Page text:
• AERIAL ASSIST – 2014 FRC Game Challenge

    Inventor and FIRST Founder Dean Kamen launched the 2014 FIRST Robotics Competition (FRC) season on January 4th with the Kickoff of a new robotics game called AERIAL ASSIST to nearly 70,000 high-school students on more than 2,700 teams in 92 cities around the globe via live NASA-TV broadcast and webcast. At each Kickoff location, students were shown the AERIAL ASSIST playing field and received a Kit of Parts made up of motors, batteries, a control system, a PC, and a mix of automation components – and only limited instructions.

    6 Weeks to Design, Build and Test Robots

    Stop Build Deadline is February 18th
    Working with adult mentors, students will have only six weeks to design, build, program, and test their robots to meet the season’s engineering challenge. The Stop Build deadline is on February 18th at midnight. Once these young inventors build a robot, their teams will participate in one or more of the 98 Regional and District competitions that measure the effectiveness of each robot, the power of collaboration, and the determination of students.

    6 Regional FIRST Robotics Competitions in California

    About AERIAL ASSIST

    AERIAL ASSIST is played by two competing Alliances of three robots each on a flat 25’ x 54’ foot field, straddled by a truss suspended just over five feet above the floor. The objective is to score as many balls in goals as possible during a two (2)-minute and 30-second match. The more Alliances score their ball in their goals, and the more they work together to do it, the more points their Alliance receives.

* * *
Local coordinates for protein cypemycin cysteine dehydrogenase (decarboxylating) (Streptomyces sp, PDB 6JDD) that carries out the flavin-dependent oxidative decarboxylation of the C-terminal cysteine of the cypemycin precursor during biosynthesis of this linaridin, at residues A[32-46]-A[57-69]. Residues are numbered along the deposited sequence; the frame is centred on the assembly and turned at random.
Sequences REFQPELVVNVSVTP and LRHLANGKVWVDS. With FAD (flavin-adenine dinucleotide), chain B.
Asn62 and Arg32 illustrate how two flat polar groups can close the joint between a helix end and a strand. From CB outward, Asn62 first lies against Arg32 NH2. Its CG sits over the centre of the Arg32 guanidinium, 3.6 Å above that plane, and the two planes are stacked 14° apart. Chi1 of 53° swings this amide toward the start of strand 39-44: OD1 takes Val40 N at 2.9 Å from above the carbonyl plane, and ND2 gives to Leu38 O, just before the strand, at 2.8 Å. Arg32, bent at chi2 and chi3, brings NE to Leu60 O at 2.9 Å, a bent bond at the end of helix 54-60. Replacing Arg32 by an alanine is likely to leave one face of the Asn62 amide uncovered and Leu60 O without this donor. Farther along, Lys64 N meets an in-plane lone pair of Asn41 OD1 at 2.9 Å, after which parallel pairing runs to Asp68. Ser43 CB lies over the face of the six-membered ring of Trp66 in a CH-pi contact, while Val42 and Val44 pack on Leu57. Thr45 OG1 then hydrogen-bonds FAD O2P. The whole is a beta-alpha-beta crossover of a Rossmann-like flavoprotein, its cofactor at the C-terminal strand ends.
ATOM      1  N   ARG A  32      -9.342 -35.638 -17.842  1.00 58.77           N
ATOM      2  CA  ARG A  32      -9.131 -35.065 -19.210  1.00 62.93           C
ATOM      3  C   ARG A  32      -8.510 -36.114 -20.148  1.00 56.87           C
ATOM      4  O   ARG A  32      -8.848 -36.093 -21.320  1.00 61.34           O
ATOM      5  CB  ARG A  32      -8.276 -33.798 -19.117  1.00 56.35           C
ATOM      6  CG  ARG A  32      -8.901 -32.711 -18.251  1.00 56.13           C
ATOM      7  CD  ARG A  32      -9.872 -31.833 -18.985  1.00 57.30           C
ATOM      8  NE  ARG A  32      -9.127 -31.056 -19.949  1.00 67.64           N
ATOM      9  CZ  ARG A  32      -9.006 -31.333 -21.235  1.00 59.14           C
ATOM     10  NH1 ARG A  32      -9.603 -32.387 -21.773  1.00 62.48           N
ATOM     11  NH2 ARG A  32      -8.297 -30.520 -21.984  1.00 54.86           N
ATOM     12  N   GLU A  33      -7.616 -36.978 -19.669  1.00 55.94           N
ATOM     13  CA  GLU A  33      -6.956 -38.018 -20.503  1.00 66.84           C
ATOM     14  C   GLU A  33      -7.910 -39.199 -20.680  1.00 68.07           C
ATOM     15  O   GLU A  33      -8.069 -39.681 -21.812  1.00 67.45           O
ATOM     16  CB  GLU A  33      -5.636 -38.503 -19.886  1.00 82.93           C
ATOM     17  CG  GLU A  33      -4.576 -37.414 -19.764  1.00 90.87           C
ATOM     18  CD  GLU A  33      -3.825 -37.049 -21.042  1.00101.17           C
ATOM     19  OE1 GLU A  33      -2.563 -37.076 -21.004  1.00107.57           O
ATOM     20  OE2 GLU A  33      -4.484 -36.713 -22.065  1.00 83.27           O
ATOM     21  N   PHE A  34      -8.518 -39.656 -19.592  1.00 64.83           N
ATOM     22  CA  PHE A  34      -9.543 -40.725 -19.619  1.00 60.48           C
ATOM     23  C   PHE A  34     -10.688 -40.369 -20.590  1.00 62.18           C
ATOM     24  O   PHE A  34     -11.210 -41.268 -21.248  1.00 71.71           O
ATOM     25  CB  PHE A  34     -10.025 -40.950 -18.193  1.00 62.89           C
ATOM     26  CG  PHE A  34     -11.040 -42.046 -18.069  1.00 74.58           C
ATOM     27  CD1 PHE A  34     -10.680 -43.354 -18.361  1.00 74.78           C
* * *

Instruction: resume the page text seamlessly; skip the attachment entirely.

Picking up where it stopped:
The match begins with one 10-second Autonomous Period in which robots operate independently of driver. Each robot may begin with a ball and attempt to score it in a goal. Alliances earn bonus points for scoring balls in this mode and for any of their robots that move in to their zones. Additionally, each high/low pair of goals will be designated “hot” for five seconds, but the order of which side is first is randomized. For each ball scored in a “hot” goal, the Alliance earns additional bonus points.

    For the rest of the match, drivers remotely control robots from behind a protective wall. Once all balls in autonomous are scored, only one ball is re-entered in to play, and the Alliances must cycle a single ball as many times as possible for the remainder of the match. With the single ball, they try to maximize their points earned by throwing balls over the truss, catching balls launched over the truss, and scoring in the high and low goals on the far side of the field.

    Alliances receive large bonuses for “assists,” which are earned for each robot that has possession of the ball in a zone as the ball moves down the field. Points are awarded for each action per the table below.

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